Sadly, Obree's Record Hour runs were changed to Hour Event records due to a change in UCI rules dictating bike specs.
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Old 01-24-05, 06:41 PM   #9
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Looks like the two attemps are there so he can play with the whole high altitude/low altitude thing.
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Old 01-24-05, 06:58 PM   #10
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Thanks for the link!

However, if he does it in such a glittery-glitzy way in Madison Square Gardens, I swear, my eyes will be rolling so hard they will probably leave my head, roll down the street, out onto Lake Michigan, and into Canada. I can just see it now... uuugh.

I hope he goes for it. It would certainly be a change for him, and I'd be interested to see him do it. I think it would be more challenging to do at higher altitudes, so I hope he chooses a higher altitude.

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Old 01-24-05, 07:48 PM   #11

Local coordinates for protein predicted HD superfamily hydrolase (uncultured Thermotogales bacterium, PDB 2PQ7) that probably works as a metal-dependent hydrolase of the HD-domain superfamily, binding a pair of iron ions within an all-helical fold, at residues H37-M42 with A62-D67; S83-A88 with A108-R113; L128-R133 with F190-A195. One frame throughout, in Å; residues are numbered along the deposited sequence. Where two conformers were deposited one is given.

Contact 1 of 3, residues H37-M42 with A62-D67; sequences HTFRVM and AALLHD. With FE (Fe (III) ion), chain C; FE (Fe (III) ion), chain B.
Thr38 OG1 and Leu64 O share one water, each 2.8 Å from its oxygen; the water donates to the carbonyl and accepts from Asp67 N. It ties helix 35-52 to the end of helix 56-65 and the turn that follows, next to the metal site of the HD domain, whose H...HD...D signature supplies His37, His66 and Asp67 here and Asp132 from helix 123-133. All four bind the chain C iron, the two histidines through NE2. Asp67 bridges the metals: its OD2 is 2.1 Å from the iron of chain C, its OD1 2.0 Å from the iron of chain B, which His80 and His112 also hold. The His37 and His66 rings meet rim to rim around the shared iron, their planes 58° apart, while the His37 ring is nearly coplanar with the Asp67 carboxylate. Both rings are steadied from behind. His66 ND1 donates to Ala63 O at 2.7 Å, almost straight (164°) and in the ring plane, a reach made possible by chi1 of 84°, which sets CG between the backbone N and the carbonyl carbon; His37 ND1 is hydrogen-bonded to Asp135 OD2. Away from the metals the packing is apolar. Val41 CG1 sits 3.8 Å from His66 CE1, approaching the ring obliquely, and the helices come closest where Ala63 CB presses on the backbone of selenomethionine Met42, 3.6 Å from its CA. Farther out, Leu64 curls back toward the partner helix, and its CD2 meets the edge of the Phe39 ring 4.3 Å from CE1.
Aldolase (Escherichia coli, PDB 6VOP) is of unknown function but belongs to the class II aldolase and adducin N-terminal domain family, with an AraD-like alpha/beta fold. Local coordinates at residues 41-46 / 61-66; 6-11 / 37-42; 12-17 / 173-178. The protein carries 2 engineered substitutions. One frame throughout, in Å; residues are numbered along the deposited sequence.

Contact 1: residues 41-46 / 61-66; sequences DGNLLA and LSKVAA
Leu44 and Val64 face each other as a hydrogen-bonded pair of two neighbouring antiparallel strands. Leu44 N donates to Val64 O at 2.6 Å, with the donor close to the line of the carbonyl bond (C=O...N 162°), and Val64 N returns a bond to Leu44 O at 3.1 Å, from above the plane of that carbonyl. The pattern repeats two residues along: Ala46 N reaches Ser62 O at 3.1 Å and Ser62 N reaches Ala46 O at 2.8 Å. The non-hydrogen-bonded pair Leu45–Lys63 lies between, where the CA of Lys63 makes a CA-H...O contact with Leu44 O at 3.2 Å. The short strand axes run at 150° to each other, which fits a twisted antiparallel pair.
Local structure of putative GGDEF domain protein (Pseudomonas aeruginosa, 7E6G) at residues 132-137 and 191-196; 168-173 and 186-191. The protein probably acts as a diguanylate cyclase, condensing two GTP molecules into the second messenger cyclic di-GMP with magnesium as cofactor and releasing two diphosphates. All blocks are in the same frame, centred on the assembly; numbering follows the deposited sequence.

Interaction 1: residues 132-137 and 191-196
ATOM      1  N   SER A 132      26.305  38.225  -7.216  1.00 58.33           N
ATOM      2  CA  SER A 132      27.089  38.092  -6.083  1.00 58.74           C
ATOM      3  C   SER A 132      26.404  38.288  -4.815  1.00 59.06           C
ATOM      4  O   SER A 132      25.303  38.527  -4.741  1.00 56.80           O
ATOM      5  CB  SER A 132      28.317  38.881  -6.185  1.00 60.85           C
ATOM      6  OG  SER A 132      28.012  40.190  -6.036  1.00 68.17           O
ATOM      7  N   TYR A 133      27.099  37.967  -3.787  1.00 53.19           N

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Quote:
Originally Posted by MacMan
Obree did 2 attempts. Only he didn't wait a few weeks between rides. He did the second one the day after his first. And broke the record on a home-made bike made from washing-machine parts
and drank yak's milk.

so you think if he broke it the first time, he'd cancel the 2nd attempt? i'd have tremendous respect for anyone who attempted to increase their own record.

i'd really like to see armstrong try, and i'd love to see him succeed. whaddaya think odds are on his advancing the record?
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Old 01-24-05, 07:52 PM   #12
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I hope he shoots for it at MSG...I will make it a mission to be there. Since I live about 90 miles outside the city it shouldn't be too hard. I can't imagine it will be too hard to get at least one seat in MSG for a guy riding a bike in circles.

PJ
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Old 01-24-05, 07:56 PM   #13